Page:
My little girl didn’t get to come home with me when I left the hospital. She was admitted to the NICU just after she was born and stayed there for 12 days, spending a week of that time at the Children’s Hospital. She had issues digesting her milk and needed some extra time developing her digestive tract. She also needed help maintaining her body temperature. I went to see her everyday and held her. We have tones of pictures of her in her incubator, hooked up to monitors, an IV, and with a feeding tube inserted in her nose. At the time, all I remember thinking was how beautiful she was. Now that she is home and growing big and strong, seeing pictures of those wires attached to her tiny body break my heart. I guess I just didn’t notice them then. Or maybe I just didn’t know her any other way. As she was, she was my baby and I loved her.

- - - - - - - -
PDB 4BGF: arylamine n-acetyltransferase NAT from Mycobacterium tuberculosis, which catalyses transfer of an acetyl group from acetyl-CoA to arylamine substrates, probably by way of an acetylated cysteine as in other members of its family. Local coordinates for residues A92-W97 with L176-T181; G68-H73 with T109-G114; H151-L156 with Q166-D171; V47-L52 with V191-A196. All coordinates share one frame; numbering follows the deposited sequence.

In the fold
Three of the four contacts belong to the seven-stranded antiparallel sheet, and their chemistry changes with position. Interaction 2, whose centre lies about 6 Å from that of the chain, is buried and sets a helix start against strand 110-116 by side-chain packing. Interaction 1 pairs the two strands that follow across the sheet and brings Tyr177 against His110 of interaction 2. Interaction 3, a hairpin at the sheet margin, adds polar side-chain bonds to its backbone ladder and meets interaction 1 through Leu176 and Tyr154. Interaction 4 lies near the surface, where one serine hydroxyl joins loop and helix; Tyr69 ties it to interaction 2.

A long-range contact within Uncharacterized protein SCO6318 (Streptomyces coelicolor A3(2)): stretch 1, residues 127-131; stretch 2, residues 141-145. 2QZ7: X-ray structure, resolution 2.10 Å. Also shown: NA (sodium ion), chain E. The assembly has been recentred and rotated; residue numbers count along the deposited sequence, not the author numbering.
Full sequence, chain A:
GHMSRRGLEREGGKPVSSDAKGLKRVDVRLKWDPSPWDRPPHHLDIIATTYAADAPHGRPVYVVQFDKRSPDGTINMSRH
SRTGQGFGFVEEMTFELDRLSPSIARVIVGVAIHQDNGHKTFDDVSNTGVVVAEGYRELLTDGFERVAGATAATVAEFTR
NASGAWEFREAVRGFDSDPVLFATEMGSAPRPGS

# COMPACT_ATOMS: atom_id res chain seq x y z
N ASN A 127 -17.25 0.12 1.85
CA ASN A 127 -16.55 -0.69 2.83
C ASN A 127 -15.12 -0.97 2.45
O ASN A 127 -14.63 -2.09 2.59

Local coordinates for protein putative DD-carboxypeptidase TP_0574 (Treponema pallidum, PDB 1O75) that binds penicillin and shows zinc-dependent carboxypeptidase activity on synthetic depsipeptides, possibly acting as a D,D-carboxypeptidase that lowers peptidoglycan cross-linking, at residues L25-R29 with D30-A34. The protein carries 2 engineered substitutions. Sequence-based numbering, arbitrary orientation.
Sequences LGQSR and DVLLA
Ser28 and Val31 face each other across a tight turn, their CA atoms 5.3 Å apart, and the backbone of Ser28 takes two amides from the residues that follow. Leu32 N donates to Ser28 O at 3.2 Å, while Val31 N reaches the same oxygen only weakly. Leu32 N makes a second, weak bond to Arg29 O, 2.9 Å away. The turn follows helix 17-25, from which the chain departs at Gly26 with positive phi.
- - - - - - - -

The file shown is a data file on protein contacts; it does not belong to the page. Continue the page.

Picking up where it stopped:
I always wondered if, when she was born, I’d have a gushing, motherly sentiment, some light bulb moment, or something of that sort. But there was nothing. I was still me, loved the same things, had the same beliefs. Only now there was a little girl in the picture. I will say this: now that she’s here, I can’t imagine how I ever felt complete without her. I remember saying how happy and content I was with life before my daughter was even an idea. But now…well, I clearly didn’t know what I was talking about then. This, now, is contentment.